My favorite story about Karen Elliott House is how she handled the Hashemite king, Hussein of Jordan, when he stopped returning her phone calls. She’d been in Amman working on a series for the Wall Street Journal about how the king made his decision on President Reagan’s Middle East plan. She had gotten the little king, as he was known, to let her ride in the co-pilot’s seat as he himself flew a royal stretch DC-8 to India and back. But then he had fallen silent, and the question was what to do.
Ms. House put in a call from her hotel to the American ambassador in Amman. It was an open phone line and when the envoy came on, Ms. House started denouncing his majesty. Who does he think he is, she demanded, keeping the Wall Street Journal waiting for days. She’d come all the way from New York on his promise of interviews. It was outrageous. She was going home. The ambassador mumbled the occasional soothing words. Ms. House slammed down the phone.
Within but a few seconds, the phone in her hotel room rang. Why, it was the Hashemite king himself, calling to find out how she was doing and inviting her over for lunch. She knew the ambassador’s phone was tapped, and she guessed someone in the king’s camarilla would understand the situation instantly. Her astonishing series was rewarded with the Pulitzer Prize in foreign corresponding, a reminder that she is one of the wiliest and most determined newspaperwomen of her generation.
It certainly shows in her latest scoop, this one a book, “On Saudi Arabia: Its People, Past, Religion, Fault Lines — and Future,” just out from Knopf. In an age when cynics say the era of foreign corresponding has been made moot by the World Wide Web, this is a gem of reporting on one of the hardest stories to crack. Ms. House began traveling to the kingdom in the 1970s, and managed to get into the poorest slums, the richest compounds, and the most elegant tents of the royal family — and, sometimes garbed in a burqa, into the most devout families.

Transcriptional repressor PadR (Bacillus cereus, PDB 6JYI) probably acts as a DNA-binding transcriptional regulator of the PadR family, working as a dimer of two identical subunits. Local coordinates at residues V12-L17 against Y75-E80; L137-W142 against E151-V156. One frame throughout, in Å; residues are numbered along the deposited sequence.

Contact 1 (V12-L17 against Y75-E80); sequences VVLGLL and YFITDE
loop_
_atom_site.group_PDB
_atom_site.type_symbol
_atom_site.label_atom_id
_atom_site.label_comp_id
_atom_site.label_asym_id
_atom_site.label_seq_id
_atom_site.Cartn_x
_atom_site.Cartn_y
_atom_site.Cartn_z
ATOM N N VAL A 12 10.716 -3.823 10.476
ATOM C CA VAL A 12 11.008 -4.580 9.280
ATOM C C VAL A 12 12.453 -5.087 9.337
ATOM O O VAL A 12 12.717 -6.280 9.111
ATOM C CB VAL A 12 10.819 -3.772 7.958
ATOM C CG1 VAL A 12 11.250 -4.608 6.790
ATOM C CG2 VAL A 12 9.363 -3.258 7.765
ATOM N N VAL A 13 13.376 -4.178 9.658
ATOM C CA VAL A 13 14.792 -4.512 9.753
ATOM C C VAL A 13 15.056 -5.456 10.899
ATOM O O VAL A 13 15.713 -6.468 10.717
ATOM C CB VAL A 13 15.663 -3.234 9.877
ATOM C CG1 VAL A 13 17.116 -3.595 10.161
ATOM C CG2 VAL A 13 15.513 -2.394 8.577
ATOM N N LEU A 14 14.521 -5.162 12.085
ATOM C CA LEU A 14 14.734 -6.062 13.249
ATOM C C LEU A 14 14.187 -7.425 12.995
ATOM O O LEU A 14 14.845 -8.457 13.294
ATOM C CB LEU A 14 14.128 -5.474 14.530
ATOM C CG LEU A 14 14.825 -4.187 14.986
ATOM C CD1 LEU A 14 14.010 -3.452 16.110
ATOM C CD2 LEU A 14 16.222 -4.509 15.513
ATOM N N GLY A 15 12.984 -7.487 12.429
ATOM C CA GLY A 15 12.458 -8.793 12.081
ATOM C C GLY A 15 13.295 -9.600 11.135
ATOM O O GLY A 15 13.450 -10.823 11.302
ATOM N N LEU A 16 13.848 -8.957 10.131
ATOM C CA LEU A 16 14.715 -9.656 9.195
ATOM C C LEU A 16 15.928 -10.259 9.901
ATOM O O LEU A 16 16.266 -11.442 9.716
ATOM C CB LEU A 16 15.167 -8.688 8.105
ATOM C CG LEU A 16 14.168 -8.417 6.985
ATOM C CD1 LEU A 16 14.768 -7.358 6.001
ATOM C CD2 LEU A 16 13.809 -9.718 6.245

The result is an illuminating report, which Ms. House divides into three sections. The first is about what she calls “the fragility of the kingdom whose traditional sources of stability have been religion and the royal family” and about how “both are losing credibility and control.” This is happening in a society where 60% of the population is under the age of 20 and — with the internet, social media, and satellite television — is “aware of government corruption and incompetence and life in other countries.”
A second section explores what Ms. House calls “the many fault lines” that divide “a sullen society in which Saudis are increasingly discontented with poor education; a stultified economy; widespread youth unemployment; repression of women; poverty; corruption; and a government that is not efficient, transparent, or accountable.” She reports on a “panoply of problems the Al Saud are proving incapable of solving.”
The final chapters of the book explore what Ms. House calls “potential outcomes.” Writes she: “Today’s Saudi Arabia is all too reminiscent of the late stages of the old Soviet Union in which an aged Brezhnev is succeeded by an infirm Andropov, who is followed by a doddering Chernenko before a new-generation leader like Gorachev could try — and fail — to effect genuine reform.” She also asks what the kingdom’s “longtime American protector can do to help shape the Saudi future.”